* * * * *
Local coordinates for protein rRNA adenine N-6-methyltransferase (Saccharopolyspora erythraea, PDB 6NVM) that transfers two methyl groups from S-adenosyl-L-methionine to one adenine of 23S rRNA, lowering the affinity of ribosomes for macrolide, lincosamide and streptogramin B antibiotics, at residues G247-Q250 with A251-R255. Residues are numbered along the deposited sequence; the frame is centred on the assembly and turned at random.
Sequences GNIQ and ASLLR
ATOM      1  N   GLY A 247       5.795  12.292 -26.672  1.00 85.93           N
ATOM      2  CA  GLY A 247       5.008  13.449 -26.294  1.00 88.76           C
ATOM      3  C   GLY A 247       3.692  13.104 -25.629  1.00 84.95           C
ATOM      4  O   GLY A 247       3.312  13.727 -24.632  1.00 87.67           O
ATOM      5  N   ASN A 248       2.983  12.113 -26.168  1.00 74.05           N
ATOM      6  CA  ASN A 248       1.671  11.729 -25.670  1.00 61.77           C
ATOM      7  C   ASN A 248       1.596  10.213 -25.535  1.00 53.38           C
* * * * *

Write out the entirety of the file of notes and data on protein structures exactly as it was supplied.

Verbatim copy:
Local coordinates for protein rRNA adenine N-6-methyltransferase (Saccharopolyspora erythraea, PDB 6NVM) that transfers two methyl groups from S-adenosyl-L-methionine to one adenine of 23S rRNA, lowering the affinity of ribosomes for macrolide, lincosamide and streptogramin B antibiotics, at residues G247-Q250 with A251-R255. Residues are numbered along the deposited sequence; the frame is centred on the assembly and turned at random.
Sequences GNIQ and ASLLR
ATOM      1  N   GLY A 247       5.795  12.292 -26.672  1.00 85.93           N
ATOM      2  CA  GLY A 247       5.008  13.449 -26.294  1.00 88.76           C
ATOM      3  C   GLY A 247       3.692  13.104 -25.629  1.00 84.95           C
ATOM      4  O   GLY A 247       3.312  13.727 -24.632  1.00 87.67           O
ATOM      5  N   ASN A 248       2.983  12.113 -26.168  1.00 74.05           N
ATOM      6  CA  ASN A 248       1.671  11.729 -25.670  1.00 61.77           C
ATOM      7  C   ASN A 248       1.596  10.213 -25.535  1.00 53.38           C